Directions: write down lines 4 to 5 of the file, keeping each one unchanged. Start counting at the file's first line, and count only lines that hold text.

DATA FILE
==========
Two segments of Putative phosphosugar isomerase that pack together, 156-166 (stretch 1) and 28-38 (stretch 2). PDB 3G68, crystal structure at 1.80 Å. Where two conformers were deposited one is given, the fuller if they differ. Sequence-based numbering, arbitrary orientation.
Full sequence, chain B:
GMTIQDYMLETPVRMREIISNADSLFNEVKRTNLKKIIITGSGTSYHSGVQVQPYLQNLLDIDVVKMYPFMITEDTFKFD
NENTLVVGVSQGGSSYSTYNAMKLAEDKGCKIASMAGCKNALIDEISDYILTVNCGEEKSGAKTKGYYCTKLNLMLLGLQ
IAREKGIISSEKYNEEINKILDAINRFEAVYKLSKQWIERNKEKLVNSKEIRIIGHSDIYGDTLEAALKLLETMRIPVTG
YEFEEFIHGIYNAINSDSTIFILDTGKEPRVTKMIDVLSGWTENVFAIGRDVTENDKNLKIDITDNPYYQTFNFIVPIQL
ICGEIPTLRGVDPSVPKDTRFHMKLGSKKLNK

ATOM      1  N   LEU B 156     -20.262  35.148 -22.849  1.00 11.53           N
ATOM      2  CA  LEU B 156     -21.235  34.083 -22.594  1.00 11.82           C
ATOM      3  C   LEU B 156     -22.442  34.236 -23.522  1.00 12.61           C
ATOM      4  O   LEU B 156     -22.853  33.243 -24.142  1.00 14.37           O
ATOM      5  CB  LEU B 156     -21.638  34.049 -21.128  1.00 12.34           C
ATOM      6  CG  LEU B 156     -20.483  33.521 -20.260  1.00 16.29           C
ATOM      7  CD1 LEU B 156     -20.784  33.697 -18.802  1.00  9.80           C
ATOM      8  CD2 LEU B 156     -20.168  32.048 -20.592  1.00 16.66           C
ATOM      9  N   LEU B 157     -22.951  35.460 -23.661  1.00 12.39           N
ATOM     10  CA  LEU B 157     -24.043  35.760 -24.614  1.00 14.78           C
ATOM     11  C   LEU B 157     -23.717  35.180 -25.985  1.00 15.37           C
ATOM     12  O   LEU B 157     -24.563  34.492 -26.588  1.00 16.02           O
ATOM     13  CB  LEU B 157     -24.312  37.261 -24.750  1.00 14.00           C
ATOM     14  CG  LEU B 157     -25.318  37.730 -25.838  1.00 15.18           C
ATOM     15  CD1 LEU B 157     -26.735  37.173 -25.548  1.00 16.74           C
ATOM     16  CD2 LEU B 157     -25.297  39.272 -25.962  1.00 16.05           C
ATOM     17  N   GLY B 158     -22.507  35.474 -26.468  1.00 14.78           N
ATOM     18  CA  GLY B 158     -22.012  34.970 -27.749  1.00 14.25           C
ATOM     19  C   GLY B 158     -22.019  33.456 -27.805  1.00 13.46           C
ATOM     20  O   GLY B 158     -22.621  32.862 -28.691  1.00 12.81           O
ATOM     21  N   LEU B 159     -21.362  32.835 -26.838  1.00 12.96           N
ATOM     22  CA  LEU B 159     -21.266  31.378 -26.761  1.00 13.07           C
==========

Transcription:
NENTLVVGVSQGGSSYSTYNAMKLAEDKGCKIASMAGCKNALIDEISDYILTVNCGEEKSGAKTKGYYCTKLNLMLLGLQ
IAREKGIISSEKYNEEINKILDAINRFEAVYKLSKQWIERNKEKLVNSKEIRIIGHSDIYGDTLEAALKLLETMRIPVTG